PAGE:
Any extra study outside of the normal classroom hours is going to be positive; whether that be in an extra tuition class or at home. However, how can you make sure that the extra time that you're putting into your studies is as effective as it could be?
Here we have some top tips for ensuring your study time is more productive!
1. Pick a place
Find a place that works well for you; somewhere that you can focus without distractions. It should be somewhere that is both comfortable and quiet. Additionally, it should be a place that inspires you to work hard: adorn the space with things that are important to you, such as photos of family as well as pictures things that you believe represent success - this should offer additional motivation!
Studies have suggested that contrary to picking one designated space, that studying specific subjects in different locations can have retention benefits. When it comes to recalling the learned information in a future lesson or exam, you can put yourself in the specific place that you were studying that subject and be in a better position to give the answer.
Experiment with different locations and reflect on where works best for you.
2. Taking breaks
It is very difficult to sit and concentrate on studying for 60 minutes or more. When thinking about your brain as a sponge taking in information, it will become saturated and no longer be able to take anything in. Begin your study periods for 20 minutes at a time with a 10 minute break. Once you're in a position where you can study for 20 minutes then try pushing it to 30 or even 40 minutes without a break. You will find you levels of concentration increasing as well as the amount of information you can retain.
Prioritise the work that you need to study. Begin by studying the things that you find more challenging because if you leave these for later when you are more fatigued then you are going to find it difficult to focus and learn the more difficult information. Studies have shown that the best time to revise a topic is just before you're about to forget it: memories also get stronger the more that you come back to them and you should wait a little longer every time you do come back to information. Wait a few minutes, then a few hours, then the next day and then every few days before being in a position where you can recall the information at will.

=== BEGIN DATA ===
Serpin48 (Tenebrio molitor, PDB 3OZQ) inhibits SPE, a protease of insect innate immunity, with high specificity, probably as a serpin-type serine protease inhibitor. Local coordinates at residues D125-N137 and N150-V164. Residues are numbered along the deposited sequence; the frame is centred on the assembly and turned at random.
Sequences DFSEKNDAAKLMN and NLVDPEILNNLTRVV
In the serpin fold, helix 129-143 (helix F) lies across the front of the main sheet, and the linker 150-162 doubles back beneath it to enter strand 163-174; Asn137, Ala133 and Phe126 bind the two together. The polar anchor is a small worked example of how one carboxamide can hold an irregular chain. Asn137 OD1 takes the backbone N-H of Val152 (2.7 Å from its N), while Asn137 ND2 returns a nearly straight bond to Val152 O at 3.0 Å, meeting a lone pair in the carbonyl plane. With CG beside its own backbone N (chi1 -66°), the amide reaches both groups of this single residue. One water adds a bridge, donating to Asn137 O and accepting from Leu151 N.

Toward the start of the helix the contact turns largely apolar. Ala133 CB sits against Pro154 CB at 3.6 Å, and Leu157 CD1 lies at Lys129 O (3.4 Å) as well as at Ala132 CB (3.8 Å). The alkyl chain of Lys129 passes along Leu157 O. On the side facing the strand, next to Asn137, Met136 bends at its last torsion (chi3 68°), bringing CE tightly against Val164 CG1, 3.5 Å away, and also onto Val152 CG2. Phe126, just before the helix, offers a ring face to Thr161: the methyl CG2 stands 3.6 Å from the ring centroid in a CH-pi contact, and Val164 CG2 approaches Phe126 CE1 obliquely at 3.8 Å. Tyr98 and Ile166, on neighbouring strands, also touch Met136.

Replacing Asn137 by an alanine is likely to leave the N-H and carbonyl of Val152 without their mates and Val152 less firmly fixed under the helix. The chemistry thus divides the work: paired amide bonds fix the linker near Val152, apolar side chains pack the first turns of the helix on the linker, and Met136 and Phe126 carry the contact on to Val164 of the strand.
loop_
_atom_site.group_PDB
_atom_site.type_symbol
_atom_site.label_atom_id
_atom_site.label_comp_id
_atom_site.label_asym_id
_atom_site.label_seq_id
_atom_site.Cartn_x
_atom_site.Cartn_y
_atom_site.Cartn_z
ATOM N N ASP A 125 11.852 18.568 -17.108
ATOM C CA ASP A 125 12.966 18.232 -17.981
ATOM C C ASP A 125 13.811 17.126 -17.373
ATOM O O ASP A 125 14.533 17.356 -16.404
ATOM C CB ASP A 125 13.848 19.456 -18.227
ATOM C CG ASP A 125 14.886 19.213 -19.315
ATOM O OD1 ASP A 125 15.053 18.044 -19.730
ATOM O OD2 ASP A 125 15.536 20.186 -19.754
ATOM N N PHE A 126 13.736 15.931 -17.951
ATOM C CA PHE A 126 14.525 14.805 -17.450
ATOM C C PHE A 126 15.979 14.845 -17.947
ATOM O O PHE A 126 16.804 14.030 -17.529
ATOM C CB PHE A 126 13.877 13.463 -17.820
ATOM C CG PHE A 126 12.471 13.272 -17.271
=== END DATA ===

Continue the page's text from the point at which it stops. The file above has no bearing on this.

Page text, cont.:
4. Look after your body
You must make sure that your body is always working at its optimum levels and to do that you must be eating well, drinking plenty of water and exercising regularly. When exercising, why not make some voice note recordings of important study points and listen back to it during your daily run or gym session?
Create your own mini quizzes whilst studying a topic and come back to it a short while later. Identify which items you're struggling to remember and consider what it is that's making that particular topic so difficult. If you continue to struggle, talk about the topic with your classmates and your teacher.
6. Understand your learning style
Most people have a preference to being auditory, visual or kinaesthetic learners. Try all three different styles in your study and see which you find most effective.
Auditory - learn best when listening. Read your work aloud and ask others to read it back to you. Also, try making voice note recordings of your study materials and play it back to yourself.
Visual - learn best when seeing. Colour code your notes and draw mind maps to keep your learning visual.
Kinaesthetic - learn best when doing. Role-play your learning or even try building models to help you understand a topic.
We hope you find these top tips useful. It is important to know that with studying there is not a one size fits all approach. It is important to try different ways of studying and reflect on which strategies have worked best for you. When you find the approach that works best for you, stick to it and you will find that your levels of retention improve!